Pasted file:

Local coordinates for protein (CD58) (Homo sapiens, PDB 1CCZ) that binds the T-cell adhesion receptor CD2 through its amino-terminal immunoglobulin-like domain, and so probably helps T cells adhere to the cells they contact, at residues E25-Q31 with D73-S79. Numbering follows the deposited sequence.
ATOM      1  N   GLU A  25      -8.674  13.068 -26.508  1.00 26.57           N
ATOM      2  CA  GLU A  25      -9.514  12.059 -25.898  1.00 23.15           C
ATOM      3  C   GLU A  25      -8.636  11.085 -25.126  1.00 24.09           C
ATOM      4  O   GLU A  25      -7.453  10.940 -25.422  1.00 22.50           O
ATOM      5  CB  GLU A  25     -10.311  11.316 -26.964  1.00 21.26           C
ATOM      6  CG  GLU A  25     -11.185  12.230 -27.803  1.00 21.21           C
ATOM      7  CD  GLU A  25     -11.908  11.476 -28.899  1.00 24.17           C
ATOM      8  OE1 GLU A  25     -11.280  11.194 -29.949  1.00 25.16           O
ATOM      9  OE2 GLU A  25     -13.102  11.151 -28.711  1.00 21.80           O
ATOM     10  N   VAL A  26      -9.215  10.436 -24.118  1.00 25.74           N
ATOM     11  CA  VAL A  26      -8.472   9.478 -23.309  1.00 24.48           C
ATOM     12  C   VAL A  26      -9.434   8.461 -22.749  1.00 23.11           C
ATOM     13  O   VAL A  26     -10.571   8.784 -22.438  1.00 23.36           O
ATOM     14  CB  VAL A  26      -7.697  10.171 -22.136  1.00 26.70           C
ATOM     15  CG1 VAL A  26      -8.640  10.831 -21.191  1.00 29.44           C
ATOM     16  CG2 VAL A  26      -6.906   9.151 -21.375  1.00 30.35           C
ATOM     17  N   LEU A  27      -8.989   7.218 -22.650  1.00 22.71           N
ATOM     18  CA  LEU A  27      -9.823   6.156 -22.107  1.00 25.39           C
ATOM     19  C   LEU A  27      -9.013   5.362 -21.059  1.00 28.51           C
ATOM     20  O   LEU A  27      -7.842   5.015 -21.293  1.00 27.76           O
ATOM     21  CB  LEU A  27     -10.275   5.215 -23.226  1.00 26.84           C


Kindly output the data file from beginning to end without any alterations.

Local coordinates for protein (CD58) (Homo sapiens, PDB 1CCZ) that binds the T-cell adhesion receptor CD2 through its amino-terminal immunoglobulin-like domain, and so probably helps T cells adhere to the cells they contact, at residues E25-Q31 with D73-S79. Numbering follows the deposited sequence.
ATOM      1  N   GLU A  25      -8.674  13.068 -26.508  1.00 26.57           N
ATOM      2  CA  GLU A  25      -9.514  12.059 -25.898  1.00 23.15           C
ATOM      3  C   GLU A  25      -8.636  11.085 -25.126  1.00 24.09           C
ATOM      4  O   GLU A  25      -7.453  10.940 -25.422  1.00 22.50           O
ATOM      5  CB  GLU A  25     -10.311  11.316 -26.964  1.00 21.26           C
ATOM      6  CG  GLU A  25     -11.185  12.230 -27.803  1.00 21.21           C
ATOM      7  CD  GLU A  25     -11.908  11.476 -28.899  1.00 24.17           C
ATOM      8  OE1 GLU A  25     -11.280  11.194 -29.949  1.00 25.16           O
ATOM      9  OE2 GLU A  25     -13.102  11.151 -28.711  1.00 21.80           O
ATOM     10  N   VAL A  26      -9.215  10.436 -24.118  1.00 25.74           N
ATOM     11  CA  VAL A  26      -8.472   9.478 -23.309  1.00 24.48           C
ATOM     12  C   VAL A  26      -9.434   8.461 -22.749  1.00 23.11           C
ATOM     13  O   VAL A  26     -10.571   8.784 -22.438  1.00 23.36           O
ATOM     14  CB  VAL A  26      -7.697  10.171 -22.136  1.00 26.70           C
ATOM     15  CG1 VAL A  26      -8.640  10.831 -21.191  1.00 29.44           C
ATOM     16  CG2 VAL A  26      -6.906   9.151 -21.375  1.00 30.35           C
ATOM     17  N   LEU A  27      -8.989   7.218 -22.650  1.00 22.71           N
ATOM     18  CA  LEU A  27      -9.823   6.156 -22.107  1.00 25.39           C
ATOM     19  C   LEU A  27      -9.013   5.362 -21.059  1.00 28.51           C
ATOM     20  O   LEU A  27      -7.842   5.015 -21.293  1.00 27.76           O
ATOM     21  CB  LEU A  27     -10.275   5.215 -23.226  1.00 26.84           C